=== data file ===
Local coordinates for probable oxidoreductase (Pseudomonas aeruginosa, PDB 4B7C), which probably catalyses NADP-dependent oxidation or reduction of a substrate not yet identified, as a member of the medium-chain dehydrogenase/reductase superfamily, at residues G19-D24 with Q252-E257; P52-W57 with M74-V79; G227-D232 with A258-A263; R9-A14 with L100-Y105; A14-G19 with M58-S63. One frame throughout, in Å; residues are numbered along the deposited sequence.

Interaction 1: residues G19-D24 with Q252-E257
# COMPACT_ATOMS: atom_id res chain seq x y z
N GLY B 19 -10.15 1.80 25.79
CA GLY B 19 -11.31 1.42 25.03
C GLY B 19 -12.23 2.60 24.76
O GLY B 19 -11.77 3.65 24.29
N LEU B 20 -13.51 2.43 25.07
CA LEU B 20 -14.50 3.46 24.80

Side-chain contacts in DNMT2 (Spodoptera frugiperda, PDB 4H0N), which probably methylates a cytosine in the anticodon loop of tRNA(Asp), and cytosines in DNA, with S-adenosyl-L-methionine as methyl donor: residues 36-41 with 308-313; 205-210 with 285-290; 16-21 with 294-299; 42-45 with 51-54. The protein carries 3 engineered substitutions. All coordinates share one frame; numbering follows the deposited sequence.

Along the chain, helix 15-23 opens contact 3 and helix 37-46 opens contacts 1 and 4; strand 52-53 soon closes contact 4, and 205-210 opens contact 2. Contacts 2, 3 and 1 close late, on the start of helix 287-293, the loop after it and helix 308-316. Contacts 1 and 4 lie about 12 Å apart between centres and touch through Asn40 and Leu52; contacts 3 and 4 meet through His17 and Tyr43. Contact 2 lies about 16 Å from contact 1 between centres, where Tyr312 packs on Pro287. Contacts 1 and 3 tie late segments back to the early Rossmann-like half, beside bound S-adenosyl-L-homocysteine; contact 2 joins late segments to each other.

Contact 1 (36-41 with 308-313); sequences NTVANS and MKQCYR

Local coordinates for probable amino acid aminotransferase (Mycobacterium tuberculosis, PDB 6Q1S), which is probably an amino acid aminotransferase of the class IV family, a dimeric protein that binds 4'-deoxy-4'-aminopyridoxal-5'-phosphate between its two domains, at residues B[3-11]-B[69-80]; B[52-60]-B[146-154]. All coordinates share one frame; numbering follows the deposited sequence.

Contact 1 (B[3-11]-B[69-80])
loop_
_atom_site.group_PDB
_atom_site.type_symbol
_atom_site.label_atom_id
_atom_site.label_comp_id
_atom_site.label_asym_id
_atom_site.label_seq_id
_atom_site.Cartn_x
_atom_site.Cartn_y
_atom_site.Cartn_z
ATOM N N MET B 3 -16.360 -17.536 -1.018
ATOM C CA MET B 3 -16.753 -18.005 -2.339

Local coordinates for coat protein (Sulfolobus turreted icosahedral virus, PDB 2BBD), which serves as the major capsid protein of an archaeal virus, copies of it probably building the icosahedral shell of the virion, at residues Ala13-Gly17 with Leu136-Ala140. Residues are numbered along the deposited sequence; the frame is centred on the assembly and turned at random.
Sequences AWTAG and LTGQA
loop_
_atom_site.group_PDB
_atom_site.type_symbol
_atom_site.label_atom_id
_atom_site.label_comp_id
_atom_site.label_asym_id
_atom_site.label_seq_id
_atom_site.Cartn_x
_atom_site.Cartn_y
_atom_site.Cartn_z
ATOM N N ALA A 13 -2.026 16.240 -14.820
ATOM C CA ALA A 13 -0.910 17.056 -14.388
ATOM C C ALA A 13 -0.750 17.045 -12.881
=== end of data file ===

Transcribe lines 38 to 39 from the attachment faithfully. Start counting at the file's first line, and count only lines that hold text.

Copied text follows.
_atom_site.Cartn_z
ATOM N N ALA A 13 -2.026 16.240 -14.820